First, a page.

I was on a road trip recently through the Central Valley of California and stopped in at a Jack In the Box. I forgot where I was heading, but I’m fairly certain it was early morning because I remember ordering a most excellent breakfast burrito along with an absolutely terrible cup of coffee.
Burritos and coffee aside, though, I cam across this sign while waiting for my order. Because I’m me, I snapped a photo of it to aid in discussing it with all of you. The California law the sign is citing to is the CA Civil Code and it’s specifically section 1749.5(b)(2) which states that, as of January 1, 2008 ” Notwithstanding paragraph (1), any gift certificate with a cash value of less than ten dollars ($10) is redeemable in cash for its cash value.”
Paragraph (1) of CA Civil Code section 1749.5(b) further states that ”
Any gift certificate sold after January 1, 1997, is redeemable in cash for its cash value, or subject to replacement with a new gift certificate at no cost to the purchaser or holder.“
CA Civil Code section 1749.45(a) defines “gift certificate” to include gift cards as, I believe, most people would normally interpret the term (i.e. a card issued by and usable at a single merchant or retailer). However, section 1749.45(a)‘s definition of “gift certificate” excludes those gift cards “usable with multiple sellers of goods or services” provided that any applicable expiration date is printed on the card. I rarely use gift cards so these multiple seller cards didn’t ring a bell. Sure enough, though, the very next time I was at the grocery store, what do I see but this:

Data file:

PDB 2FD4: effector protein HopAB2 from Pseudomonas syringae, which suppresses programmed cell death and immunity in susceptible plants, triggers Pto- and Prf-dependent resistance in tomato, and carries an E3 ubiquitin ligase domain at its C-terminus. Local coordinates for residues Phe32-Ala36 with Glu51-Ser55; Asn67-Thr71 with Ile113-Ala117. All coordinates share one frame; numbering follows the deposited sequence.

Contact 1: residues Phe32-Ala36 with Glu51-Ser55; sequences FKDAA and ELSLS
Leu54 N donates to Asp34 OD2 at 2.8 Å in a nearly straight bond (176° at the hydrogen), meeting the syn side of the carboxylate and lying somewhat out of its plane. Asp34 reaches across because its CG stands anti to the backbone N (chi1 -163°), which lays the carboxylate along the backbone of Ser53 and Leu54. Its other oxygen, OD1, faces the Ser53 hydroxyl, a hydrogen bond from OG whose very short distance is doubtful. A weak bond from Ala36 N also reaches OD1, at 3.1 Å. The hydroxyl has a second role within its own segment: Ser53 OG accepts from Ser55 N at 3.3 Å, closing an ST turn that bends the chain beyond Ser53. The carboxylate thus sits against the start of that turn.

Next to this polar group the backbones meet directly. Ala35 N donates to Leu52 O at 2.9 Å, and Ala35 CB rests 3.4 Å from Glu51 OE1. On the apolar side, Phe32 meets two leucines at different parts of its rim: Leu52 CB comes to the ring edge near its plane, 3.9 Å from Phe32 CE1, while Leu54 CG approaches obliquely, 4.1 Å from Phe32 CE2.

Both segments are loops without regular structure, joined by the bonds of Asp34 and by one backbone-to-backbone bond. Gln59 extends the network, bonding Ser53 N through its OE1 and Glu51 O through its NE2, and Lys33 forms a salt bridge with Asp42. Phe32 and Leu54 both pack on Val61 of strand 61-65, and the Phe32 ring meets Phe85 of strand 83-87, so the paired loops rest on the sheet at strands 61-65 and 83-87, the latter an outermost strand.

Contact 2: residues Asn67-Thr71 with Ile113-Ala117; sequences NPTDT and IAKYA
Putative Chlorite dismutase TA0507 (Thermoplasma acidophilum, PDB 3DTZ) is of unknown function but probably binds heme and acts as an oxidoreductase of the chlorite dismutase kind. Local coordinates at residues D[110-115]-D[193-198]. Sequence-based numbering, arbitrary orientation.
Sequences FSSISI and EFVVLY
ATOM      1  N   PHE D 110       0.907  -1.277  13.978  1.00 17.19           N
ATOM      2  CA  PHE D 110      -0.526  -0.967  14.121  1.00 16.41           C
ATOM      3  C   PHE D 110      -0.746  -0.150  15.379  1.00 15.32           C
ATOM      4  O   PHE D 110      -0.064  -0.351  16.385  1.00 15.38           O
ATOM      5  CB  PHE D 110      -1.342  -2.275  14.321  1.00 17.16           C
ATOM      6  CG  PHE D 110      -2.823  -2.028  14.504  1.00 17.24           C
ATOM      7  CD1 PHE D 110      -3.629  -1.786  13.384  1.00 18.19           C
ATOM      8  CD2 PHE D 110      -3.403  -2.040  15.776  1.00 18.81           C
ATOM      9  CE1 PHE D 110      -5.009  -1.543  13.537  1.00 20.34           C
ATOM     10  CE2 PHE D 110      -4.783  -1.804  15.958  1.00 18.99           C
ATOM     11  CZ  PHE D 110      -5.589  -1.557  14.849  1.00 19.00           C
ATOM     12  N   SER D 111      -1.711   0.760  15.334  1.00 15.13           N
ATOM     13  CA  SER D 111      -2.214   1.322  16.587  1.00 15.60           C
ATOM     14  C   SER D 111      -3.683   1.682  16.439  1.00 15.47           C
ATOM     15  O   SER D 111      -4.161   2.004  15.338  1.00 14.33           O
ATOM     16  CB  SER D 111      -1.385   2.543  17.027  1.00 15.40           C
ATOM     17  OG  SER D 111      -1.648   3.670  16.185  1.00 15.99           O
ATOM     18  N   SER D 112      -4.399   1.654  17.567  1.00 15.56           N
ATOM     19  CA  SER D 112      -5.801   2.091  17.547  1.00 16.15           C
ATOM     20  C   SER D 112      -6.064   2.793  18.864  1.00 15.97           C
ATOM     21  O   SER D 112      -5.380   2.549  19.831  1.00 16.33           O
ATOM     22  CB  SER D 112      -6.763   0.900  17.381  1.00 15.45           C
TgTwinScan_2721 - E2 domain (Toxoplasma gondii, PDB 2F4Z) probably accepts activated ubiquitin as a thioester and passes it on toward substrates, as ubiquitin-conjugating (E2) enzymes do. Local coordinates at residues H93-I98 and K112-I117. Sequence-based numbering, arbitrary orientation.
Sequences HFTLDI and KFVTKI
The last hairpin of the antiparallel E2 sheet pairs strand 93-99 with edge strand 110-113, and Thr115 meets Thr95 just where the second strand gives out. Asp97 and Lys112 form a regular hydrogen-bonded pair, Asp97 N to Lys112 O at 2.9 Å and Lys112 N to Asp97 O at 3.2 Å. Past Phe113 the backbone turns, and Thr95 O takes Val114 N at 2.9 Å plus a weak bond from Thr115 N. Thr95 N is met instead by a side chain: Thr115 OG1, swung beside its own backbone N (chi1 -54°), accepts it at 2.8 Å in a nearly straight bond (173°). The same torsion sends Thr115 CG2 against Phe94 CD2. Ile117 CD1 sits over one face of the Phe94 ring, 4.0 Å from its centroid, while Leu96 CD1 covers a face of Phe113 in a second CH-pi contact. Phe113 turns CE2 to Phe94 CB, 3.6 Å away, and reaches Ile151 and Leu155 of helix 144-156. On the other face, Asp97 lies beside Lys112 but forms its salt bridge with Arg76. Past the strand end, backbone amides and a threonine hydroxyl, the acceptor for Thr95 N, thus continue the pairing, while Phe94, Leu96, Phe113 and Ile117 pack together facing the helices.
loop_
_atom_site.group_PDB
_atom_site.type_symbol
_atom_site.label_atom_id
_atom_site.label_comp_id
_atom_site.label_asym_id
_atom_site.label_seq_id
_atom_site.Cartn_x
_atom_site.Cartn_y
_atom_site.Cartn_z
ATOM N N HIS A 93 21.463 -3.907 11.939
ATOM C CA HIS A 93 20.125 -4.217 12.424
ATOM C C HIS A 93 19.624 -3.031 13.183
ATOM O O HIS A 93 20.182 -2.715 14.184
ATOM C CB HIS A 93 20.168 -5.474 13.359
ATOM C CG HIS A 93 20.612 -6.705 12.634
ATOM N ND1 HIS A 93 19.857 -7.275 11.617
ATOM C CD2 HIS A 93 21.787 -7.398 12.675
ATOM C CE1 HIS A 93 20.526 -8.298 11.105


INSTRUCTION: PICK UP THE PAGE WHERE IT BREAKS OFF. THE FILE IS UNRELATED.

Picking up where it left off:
Section 1749.5 also goes over the rules regarding service fees and expiration dates for gift cards in California so take a look at those if your question concerns those instead of the rules on cashing gift cards out.
As always, this post is meant to address a single limited legal question relating to something the average person encounters in day-to-day life. This post is not meant to be a comprehensive discussion on the topic of cashing out gift cards in California. For instance, there are certain categories of gift cards that can’t be cashed out for their face value (see CA Civil Code section 1749.5(d)). If you do have a more involved question that this post or the resources linked in it cannot address, please do find a lawyer in your area and discuss your situation with them.
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